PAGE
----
Benedict Cumberbatch: Assange 'won't like' Fifth Estate
Julian Assange is unlikely to endorse a movie about his WikiLeaks website that has opened the Toronto Film Festival, its star Benedict Cumberbatch has said.
"I'm not a betting man, but I reckon he won't particularly want to support the film," he told reporters.
Speaking on Friday, the Sherlock star would also not be drawn on how he thought the current stand-off over Assange's future would be resolved.
"Who knows? It's very complicated and I'm not a legal expert," he said.
Assange has been at the Ecuadorian embassy in London for more than a year after being granted political asylum.
Swedish authorities want to question him over claims that he raped one woman and sexually molested another while on a visit to Stockholm in August 2010.
"I wouldn't want to furnish what I think should or might happen," Cumberbatch said at a press conference held on the morning after his film's world premiere.
"It's to do with dealings behind closed doors for all of us, and I don't have access to any perspective or information that would shine a light on some certain truth.
"What I'd like to see is the man being able to carry on with his work," he went on, in response to a question posed by the BBC News website.
"Beyond that, due process has to take place, in whatever shape or form that happens."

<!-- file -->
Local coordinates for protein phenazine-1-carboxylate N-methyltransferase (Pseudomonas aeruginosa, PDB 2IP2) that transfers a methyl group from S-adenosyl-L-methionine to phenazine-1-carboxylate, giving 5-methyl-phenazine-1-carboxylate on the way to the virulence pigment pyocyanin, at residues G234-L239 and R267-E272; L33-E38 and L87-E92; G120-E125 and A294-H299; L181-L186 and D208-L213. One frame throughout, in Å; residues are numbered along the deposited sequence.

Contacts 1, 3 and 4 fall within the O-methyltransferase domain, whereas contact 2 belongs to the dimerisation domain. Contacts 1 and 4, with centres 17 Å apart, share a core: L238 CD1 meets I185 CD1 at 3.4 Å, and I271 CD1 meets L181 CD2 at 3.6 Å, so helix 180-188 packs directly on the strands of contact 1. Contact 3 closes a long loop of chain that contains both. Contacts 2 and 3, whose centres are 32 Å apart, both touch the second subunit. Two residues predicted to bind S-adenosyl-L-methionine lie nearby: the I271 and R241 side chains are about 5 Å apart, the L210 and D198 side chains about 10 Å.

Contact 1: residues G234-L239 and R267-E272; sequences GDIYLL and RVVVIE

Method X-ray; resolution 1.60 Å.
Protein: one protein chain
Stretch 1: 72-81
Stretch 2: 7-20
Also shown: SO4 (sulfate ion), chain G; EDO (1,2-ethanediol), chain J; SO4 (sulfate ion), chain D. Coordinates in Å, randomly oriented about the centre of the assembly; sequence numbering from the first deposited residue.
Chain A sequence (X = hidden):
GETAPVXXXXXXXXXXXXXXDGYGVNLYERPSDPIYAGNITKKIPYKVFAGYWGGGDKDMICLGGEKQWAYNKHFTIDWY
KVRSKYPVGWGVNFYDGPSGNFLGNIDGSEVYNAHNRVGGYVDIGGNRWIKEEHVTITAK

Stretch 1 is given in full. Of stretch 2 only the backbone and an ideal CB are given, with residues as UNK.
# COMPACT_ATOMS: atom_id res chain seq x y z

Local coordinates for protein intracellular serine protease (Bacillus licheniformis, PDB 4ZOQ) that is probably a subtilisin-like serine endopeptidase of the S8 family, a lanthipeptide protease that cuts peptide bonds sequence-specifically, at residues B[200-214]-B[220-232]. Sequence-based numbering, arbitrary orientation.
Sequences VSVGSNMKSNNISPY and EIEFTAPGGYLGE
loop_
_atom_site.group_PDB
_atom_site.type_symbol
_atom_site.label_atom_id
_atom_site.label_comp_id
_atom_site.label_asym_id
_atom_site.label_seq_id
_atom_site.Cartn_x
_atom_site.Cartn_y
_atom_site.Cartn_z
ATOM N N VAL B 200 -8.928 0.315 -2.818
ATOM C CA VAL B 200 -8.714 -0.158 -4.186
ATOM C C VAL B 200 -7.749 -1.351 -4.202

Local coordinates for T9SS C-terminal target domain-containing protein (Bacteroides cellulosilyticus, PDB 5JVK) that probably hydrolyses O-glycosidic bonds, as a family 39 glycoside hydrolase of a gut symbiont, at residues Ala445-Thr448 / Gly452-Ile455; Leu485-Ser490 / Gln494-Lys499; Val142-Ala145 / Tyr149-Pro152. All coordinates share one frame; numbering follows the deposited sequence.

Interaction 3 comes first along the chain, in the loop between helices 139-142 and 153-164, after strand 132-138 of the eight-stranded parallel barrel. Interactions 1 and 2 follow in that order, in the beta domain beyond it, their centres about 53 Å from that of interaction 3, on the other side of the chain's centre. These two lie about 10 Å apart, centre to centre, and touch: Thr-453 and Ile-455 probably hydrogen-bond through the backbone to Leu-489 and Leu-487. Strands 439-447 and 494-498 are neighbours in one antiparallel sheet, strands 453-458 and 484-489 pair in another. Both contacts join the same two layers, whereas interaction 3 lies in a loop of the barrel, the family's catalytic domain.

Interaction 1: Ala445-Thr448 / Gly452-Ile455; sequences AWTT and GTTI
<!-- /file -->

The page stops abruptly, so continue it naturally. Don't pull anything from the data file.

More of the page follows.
'Man of the festival'
Charting the early days of the WikiLeaks whistle-blowing website and how it came to make thousands of sensitive classified documents public, The Fifth Estate is one of three Toronto titles in which Cumberbatch appears.
The 37-year-old will also be seen in Steve McQueen's 12 Years a Slave, which has its Toronto premiere later, as well as the ensemble drama August: Osage County.
Playing down suggestions that he was "the man of the festival", the actor said his appearances were "an embarrassment of riches".
"There are lots of other amazing men at this festival, some of whom are seated on this table," he continued. "But I'm flattered at the same time."
One of the men sharing the panel with Cumberbatch on Friday was former Downton Abbey star Dan Stevens.
The 30-year-old plays former Guardian journalist turned BBC Newsnight editor Ian Katz in The Fifth Estate and said the experience had made him more appreciative of the journalistic profession.
"It was a great honour to just be a part of this story," he told reporters. "There are so many cogs in this machine and Ian is a very interesting one.
"It was fascinating to get into the mind of what it was like to be a journalist at that time, the danger and the paranoia."
Asked by BBC News about whether he had any qualms about playing a journalist given his own brushes with the media, Stevens said he was left with firmer convictions than before.
"I think my sympathies for the good journalists increased, and my criticism of the bad ones also increased," he said.
"It's really a question of truth. What is the truth and where do we get it from, and do we trust the people who claim to be giving it to us?"
The Fifth Estate is released in the UK and Ireland on 11 October.